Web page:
Jeff Rubens: 4-4-1-4 I’d need at least 8 working HCPs or a little more with poor defensive cards. With 3-4-3-3 I'd bid 1NT in range, so I'd need at least 15 HCPs or the equivalent. With a singleton spade, and with spread out values, I'd pass marginal cases; with strong hearts and clubs I might bid 1, but normally I'd pass with length in opener's suit unless I was worried about missing game; even then, might have nothing convenient to do. My preferred strength for a 1NT balance is 10-14 HCPs, though I'd probably make adjustments for IMPs, maybe not bidding quite so light.

Drew Casen: I would have to have at least ten HCPs with 4-4-1-4 to balance with a double. I would need at least 12 HCPs with 3-4-3-3 to balance, but I think it is better to balance with 1NT rather a double with that shape, even with no diamond stopper. I would need to have 10+ HCPs to balance if I had a stiff spade.

My range for a 1NT balance is 12-17, and then we use a 2 gadget over that to find out about strength and majors.

Modern experts don't play a trappers game, so there is just about no hand that won't act in direct position with 15+ HCPs. So, my thinking is that since there is little chance for game our way if I have less than ten HCPs in the passout position, I go quietly. In this year’s semifinals of the team trials, a weak 2 bid was passed around to me and I held KQJxxxxx Q10xxx. I passed. My thinking was that if I can make 2, I won't be allowed to play there. If you balance with 2, partner will bid 3 with xKJx AxQ1098765 and go down 800 wherever we play. I really believe that the only time one should balance light is if one has already had a chance to open or overcall and already passed the first time around. My above comments are with respect to playing IMPS. My thoughts at matchpoints are much more liberal for obvious reasons.

One doesn’t need a stopper in opener’s suit to balance with 1NT, just a balanced hand. I would balance with 1NT holding xxAJxx 432AKxx after a 1 opener is passed to me. You don’t want to double holding a doubleton spade.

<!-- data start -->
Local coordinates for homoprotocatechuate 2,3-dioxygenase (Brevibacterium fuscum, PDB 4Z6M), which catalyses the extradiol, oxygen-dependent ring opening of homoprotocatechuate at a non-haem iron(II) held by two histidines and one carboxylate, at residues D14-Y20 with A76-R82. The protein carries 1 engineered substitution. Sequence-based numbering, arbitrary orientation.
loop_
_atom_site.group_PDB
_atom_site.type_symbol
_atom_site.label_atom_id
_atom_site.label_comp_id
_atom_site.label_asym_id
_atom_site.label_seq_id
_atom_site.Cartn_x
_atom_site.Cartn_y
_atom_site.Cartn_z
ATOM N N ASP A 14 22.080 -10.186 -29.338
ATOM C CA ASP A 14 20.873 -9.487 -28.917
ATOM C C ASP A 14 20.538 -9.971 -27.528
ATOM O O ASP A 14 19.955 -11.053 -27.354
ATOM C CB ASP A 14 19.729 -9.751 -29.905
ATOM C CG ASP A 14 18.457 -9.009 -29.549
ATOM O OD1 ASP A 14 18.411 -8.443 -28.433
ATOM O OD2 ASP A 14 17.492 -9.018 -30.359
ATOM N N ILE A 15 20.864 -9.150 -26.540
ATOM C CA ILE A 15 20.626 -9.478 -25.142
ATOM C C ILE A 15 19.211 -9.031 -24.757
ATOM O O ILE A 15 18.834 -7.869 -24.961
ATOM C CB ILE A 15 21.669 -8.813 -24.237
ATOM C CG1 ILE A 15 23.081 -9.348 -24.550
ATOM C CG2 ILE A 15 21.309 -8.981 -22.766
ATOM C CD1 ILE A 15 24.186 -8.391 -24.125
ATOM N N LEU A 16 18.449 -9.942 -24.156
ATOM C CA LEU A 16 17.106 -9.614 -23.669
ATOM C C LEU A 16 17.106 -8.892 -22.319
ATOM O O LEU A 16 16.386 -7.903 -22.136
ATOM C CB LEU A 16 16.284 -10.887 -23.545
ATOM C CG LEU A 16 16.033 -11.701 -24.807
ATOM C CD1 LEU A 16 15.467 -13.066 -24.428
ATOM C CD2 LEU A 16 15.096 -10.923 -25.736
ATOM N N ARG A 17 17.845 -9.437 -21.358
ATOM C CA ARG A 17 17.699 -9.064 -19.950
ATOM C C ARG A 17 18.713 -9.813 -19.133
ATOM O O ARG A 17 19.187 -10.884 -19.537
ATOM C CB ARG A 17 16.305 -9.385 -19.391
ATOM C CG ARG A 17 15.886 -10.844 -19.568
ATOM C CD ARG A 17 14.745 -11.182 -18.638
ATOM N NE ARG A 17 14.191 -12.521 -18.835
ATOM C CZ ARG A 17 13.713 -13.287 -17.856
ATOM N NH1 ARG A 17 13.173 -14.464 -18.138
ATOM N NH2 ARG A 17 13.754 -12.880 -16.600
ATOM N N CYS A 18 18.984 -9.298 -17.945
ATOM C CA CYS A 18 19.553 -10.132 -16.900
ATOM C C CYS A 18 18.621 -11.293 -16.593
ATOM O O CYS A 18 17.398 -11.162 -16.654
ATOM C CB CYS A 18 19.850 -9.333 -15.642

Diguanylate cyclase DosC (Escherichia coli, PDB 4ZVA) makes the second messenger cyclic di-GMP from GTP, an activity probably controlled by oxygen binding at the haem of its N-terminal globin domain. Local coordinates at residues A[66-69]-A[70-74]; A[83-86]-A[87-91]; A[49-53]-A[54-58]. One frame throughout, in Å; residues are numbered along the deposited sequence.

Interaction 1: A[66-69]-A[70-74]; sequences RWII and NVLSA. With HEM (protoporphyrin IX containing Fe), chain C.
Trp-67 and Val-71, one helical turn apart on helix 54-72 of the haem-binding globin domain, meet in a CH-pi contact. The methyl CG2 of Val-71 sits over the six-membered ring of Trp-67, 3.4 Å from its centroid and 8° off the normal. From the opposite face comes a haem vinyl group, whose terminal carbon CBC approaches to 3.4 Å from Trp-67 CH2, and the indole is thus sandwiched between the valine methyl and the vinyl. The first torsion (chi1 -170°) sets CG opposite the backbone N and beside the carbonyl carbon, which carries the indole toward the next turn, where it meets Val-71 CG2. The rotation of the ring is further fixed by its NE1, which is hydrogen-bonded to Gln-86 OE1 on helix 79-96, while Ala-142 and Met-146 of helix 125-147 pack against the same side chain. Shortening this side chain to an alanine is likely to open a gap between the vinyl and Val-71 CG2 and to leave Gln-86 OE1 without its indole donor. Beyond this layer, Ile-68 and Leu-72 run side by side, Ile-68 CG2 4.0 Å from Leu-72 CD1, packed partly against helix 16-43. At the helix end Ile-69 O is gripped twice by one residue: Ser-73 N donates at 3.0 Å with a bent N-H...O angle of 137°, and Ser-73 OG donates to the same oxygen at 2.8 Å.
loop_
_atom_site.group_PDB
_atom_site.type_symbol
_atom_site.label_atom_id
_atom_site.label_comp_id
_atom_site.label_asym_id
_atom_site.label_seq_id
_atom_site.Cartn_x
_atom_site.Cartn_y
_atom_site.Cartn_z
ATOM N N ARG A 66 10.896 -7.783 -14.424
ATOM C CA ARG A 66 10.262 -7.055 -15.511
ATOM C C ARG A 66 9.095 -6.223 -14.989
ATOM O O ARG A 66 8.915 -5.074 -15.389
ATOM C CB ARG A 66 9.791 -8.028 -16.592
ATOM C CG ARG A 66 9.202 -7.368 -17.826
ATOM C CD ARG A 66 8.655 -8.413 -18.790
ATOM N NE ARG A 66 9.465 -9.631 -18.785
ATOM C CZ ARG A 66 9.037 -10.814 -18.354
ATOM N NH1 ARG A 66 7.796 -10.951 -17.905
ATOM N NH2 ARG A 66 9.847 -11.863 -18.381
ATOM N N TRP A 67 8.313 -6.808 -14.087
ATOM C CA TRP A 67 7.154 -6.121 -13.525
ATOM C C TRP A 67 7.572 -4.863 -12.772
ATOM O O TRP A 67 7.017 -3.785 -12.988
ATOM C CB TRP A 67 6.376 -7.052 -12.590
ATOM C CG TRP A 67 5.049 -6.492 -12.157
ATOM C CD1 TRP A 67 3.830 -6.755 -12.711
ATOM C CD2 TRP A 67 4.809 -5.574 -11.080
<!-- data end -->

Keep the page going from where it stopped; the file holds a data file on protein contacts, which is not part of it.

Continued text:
Henry Bethe: I need enough so that when it goes double - Pass - Pass I can contribute to the defense: an ace and a king or two kings and a queen. 3-4-3-3 I need a lot: probably too much to balance with 1NT, e.g. around a 15-count With a singleton spade I would bid 1 if I had a good five-card heart suit, a hand that I would normally overcall 1 in direct seat. With fewer, I might if I could sensibly reopen with 1NT. My preferred strength for a 1NT balance is about 11-14 but it depends over what: over 1/1 10-14; over 1 about 11 to 16.

Marinesa Letizia: 4-4-1-4 I’d need at least 9 HCPs. Same 3-4-3-3. With a singleton spade I’d need at least 12 HCPs. My preferred strength for a 1NT balance is 11-14.

Zeke Jabbour: Tough question. I guess it's sometimes gut-guided. Conditions of contest could play at least a minor role. I tend to overcall light for lead-directing purposes. So, when the animals I partner fail to overcall a minor opening, I balance cautiously. With good distribution, I like to have a quarter of the deck, or thereabouts. Examples are KxxxKQxx xQxxx or KxxxK10xx xKxxx. With bad distribution, I like nearly a third of the deck with good major cards. A109AJxx xxxQJ10 would be a minimum.

You don't win bridge tournaments by defending at the one-level undoubled. There are hands where it’s correct not to reopen. Very weak hands and hands where you have length in the opening bid suit are two reasons to pass. When in doubt reopen.
Don Berman, Web Master.